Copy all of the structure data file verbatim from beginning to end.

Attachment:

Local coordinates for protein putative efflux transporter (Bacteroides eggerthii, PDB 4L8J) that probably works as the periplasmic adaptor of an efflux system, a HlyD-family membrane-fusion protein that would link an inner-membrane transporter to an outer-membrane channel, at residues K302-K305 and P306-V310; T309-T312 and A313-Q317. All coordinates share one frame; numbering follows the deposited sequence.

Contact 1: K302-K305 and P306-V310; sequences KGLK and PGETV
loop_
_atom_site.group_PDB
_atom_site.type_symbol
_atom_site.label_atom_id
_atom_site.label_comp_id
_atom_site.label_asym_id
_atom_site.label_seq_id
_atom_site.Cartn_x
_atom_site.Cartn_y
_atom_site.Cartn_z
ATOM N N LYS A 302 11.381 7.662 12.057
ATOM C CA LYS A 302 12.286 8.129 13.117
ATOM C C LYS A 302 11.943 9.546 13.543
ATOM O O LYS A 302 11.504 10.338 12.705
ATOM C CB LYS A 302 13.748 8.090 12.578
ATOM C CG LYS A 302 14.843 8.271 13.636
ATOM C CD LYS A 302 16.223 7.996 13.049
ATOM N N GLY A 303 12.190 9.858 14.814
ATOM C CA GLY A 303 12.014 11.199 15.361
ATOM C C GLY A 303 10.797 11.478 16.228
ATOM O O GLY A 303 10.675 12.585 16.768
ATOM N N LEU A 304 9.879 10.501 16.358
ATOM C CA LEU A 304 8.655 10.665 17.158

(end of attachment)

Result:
Local coordinates for protein putative efflux transporter (Bacteroides eggerthii, PDB 4L8J) that probably works as the periplasmic adaptor of an efflux system, a HlyD-family membrane-fusion protein that would link an inner-membrane transporter to an outer-membrane channel, at residues K302-K305 and P306-V310; T309-T312 and A313-Q317. All coordinates share one frame; numbering follows the deposited sequence.

Contact 1: K302-K305 and P306-V310; sequences KGLK and PGETV
loop_
_atom_site.group_PDB
_atom_site.type_symbol
_atom_site.label_atom_id
_atom_site.label_comp_id
_atom_site.label_asym_id
_atom_site.label_seq_id
_atom_site.Cartn_x
_atom_site.Cartn_y
_atom_site.Cartn_z
ATOM N N LYS A 302 11.381 7.662 12.057
ATOM C CA LYS A 302 12.286 8.129 13.117
ATOM C C LYS A 302 11.943 9.546 13.543
ATOM O O LYS A 302 11.504 10.338 12.705
ATOM C CB LYS A 302 13.748 8.090 12.578
ATOM C CG LYS A 302 14.843 8.271 13.636
ATOM C CD LYS A 302 16.223 7.996 13.049
ATOM N N GLY A 303 12.190 9.858 14.814
ATOM C CA GLY A 303 12.014 11.199 15.361
ATOM C C GLY A 303 10.797 11.478 16.228
ATOM O O GLY A 303 10.675 12.585 16.768
ATOM N N LEU A 304 9.879 10.501 16.358
ATOM C CA LEU A 304 8.655 10.665 17.158